Lawmakers told Veterans Affairs officials Thursday they aren’t overly worried about the delay in the department’s new electronic health records roll out last month. But they are worried another setback could happen before the next deadline.

“We have four months now to build, to test, to train, to deal with the infrastructure issues,” said Rep. Susie Lee, D-Nev., and chairwoman of the House Veterans’ Affairs Committee’s panel on technology. “We hope you get this right. This is an incredibly important project not just for VA, but for health care across the country.”

Three weeks ago, VA leaders announced they would postpone the planned March deployment of the department’s new health records system to the Mann-Grandstaff VA Medical Center in Washington state. That step was to be a key early test for the 10-year, $16 billion system overhaul designed to bring VA medical records in line with military files.

The move initially drew tepid acceptance from members of Congress who urged responsible progress with the massive undertaking.

But this week, several lawmakers have expressed concerns that the delay seemed to come without warning, suggesting the department and health contractors haven’t done a good enough job communicating with them.

“A month ago I was told by Secretary (Robert) Wilkie that everything was on track with the electronic health record modernization modernization rollout with no anticipated issues, and just a week later we were told that the go-live was going to be postponed until July,” said committee Chairman Mark Takano, D-Calif.

“VA has a responsibility to operate with transparency and accountability.”

Officials overseeing the records work on Thursday blamed the delay on infrastructure and training concerns, but expressed confidence they’ll be able to move ahead with work by July.

Already more than 23 million veteran health records have been transferred into the new system, according to Travis Dalton, president of Cerner Government Services, whose parent company is building the new records system.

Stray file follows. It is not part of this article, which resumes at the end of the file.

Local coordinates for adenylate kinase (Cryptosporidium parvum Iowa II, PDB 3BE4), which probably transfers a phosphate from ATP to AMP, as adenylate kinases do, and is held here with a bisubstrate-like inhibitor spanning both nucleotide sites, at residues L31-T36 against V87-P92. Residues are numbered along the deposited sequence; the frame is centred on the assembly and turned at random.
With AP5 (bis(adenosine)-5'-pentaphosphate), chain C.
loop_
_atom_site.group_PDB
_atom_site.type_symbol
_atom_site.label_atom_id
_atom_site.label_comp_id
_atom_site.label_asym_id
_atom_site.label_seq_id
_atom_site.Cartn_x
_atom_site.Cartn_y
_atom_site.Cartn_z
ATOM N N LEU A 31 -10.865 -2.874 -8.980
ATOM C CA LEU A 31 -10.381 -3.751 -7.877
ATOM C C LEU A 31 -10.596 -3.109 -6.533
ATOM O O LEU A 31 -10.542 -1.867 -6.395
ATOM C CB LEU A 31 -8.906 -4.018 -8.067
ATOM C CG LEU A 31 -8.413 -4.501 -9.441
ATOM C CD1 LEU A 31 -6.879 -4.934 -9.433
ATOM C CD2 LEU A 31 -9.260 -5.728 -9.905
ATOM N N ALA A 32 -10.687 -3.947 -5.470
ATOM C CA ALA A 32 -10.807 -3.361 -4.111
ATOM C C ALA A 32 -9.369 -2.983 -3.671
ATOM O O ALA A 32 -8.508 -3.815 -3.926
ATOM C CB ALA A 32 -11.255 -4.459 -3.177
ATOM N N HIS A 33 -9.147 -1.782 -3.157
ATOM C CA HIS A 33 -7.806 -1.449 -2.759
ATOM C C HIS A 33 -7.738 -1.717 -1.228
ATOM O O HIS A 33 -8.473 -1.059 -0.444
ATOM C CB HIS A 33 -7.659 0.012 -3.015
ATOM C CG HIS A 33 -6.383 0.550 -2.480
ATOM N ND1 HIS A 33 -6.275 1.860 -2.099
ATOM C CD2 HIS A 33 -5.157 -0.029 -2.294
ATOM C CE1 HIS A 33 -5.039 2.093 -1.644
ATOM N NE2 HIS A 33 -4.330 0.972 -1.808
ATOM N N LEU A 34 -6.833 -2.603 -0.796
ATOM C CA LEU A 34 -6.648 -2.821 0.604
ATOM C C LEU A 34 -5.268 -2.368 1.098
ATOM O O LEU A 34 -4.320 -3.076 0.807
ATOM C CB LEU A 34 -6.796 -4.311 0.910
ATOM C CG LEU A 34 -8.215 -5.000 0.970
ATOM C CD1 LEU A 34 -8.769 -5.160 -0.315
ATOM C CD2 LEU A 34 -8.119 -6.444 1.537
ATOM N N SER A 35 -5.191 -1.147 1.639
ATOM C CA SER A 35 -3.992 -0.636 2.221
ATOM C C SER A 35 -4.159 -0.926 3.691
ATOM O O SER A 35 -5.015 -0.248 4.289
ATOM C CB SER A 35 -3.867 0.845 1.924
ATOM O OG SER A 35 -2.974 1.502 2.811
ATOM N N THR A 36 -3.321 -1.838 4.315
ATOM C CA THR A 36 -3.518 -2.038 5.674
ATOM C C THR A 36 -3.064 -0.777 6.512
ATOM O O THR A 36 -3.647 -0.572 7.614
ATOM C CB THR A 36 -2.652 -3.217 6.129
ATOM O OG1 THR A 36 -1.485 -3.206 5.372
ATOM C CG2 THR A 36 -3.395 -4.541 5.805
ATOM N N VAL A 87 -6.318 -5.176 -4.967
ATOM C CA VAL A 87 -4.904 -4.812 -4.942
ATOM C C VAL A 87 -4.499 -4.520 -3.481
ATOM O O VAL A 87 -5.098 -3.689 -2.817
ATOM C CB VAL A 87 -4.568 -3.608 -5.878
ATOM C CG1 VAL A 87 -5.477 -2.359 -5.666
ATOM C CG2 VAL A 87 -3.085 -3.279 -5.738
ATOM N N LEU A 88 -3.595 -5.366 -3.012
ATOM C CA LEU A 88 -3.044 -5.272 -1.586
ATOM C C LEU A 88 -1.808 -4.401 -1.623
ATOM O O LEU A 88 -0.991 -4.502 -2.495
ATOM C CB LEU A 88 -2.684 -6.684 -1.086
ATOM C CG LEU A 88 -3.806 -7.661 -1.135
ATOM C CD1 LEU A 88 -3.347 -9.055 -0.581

“Incredible progress is being made,” he said. “We are supportive of the revised go-live schedule and the decision to take additional time for testing and end-user training. We heard the advice from this committee to take the time to get it right, and listened to the provider community.”

VA Assistant Secretary for Enterprise Integration Melissa Glynn, the latest department official overseeing the work, expressed similar confidence in the new schedule and the ability field the updated electronic medical records system nationwide in the next seven years.

But in a preview of upcoming oversight work on the transition, VA Deputy Inspector General David Case told lawmakers that his office has concerns that department hiring efforts have not kept pace with staffing needs regarding the changes and “patient care could be put at risk” when the new systems are deployed.

Mann-Grandstaff VA Medical Center officials told the inspector general’s office that they expect as much as a 30 percent drop in staff productivity for 18 months after the new systems are put in place.

The White House has requested $2.6 billion in new funding for the project in fiscal 2021, nearly half of that total for new equipment and infrastructure related to the records upgrades.

As lawmakers consider that budget request in coming months, Lee warned VA leaders, they’ll also expect detailed plans on ways to address lingering problems and potential disruptions, leading up to the new July roll-out date.

Leo covers Congress, Veterans Affairs and the White House for Military Times. He has covered Washington, D.C. since 2004, focusing on military personnel and veterans policies. His work has earned numerous honors, including a 2009 Polk award, a 2010 National Headliner Award, the IAVA Leadership in Journalism award and the VFW News Media award.

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